Refiguring Huckleberry Finn

University of Georgia Press, 2003 - 248 .
Much about Adventures of Huckleberry Finn is ageless, yet its author was completely immersed in the age in which he wrote. Refiguring Huckleberry Finn looks at ways that contemporary American culture and history influenced the formation of Mark Twains masterwork. It also shows how the novel reflects Twains deep investment in what Carl F. Wieck calls an open-minded, unbiased perception of the wellsprings of the American spirit.

Clearly, Twain knew the Mississippi River and its people well. With Frederick Douglass, William Dean Howells, Ulysses S. Grant, and John Hay (Abraham Lincolns personal secretary) among his friends, Twain also knew America. That understanding, Wieck shows us, is richly evident in Huckleberry Finn by the ways Twain explored themes of justice, rights, knowledge, and truth; engaged with the ideas of Douglass, Lincoln, and Thomas Jefferson; and expressed concern over the public discourse on race and equality.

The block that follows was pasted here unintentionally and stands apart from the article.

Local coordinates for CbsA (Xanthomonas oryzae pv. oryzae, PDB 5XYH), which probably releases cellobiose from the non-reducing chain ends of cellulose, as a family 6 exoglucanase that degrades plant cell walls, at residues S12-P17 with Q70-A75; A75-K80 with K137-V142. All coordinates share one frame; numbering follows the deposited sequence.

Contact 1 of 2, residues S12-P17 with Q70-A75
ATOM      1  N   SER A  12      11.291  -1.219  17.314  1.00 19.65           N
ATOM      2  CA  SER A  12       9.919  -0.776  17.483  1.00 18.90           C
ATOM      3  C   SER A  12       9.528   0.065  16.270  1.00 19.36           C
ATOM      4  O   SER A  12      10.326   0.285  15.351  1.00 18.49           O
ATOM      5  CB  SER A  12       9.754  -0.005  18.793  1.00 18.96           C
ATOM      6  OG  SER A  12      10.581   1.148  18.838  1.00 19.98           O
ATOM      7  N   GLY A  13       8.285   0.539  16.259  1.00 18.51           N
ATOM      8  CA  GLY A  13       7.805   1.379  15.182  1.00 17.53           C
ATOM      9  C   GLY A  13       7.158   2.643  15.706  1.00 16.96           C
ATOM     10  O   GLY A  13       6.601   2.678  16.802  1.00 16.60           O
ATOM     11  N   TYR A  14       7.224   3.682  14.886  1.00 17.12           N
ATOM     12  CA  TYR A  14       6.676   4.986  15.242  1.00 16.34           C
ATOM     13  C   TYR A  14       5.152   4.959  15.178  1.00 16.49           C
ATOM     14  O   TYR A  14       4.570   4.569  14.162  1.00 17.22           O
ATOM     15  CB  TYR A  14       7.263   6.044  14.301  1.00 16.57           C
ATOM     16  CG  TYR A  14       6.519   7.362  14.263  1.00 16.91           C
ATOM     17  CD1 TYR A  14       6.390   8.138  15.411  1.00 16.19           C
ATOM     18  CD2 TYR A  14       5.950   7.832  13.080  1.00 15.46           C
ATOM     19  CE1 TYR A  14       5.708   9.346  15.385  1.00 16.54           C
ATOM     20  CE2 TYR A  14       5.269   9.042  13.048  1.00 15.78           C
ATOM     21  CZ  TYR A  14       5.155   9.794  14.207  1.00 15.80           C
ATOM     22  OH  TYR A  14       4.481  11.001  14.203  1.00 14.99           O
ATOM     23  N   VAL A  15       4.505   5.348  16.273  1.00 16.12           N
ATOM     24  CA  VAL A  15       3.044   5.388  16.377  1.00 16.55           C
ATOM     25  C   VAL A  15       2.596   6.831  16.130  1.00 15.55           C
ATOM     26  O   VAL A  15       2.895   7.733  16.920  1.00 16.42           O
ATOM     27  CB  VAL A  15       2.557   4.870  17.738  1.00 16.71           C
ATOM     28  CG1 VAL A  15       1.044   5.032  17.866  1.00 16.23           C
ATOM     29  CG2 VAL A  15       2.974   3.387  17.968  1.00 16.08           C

In addition, in discussions that range from number play in the novel to the symbolic potential of the Mississippis awesome, one-way flow, Wieck looks closely at Twains storytelling craft. Filled with new and challenging insights, Refiguring Huckleberry Finn reintroduces us to one of our greatest novels and one of our finest novelists.


³  - 


Jefferson Lincoln and Huckleberry Finn I 1
Going with the Flow?
nine On Black and White in Huckleberry Finn I
ten I Never Seen Anybody but Lied One Time or Another
Works Cited



Carl F. Wieck is Senior Lecturer Emeritus and Docent in American Literature and American Studies, Tampere University, Finland.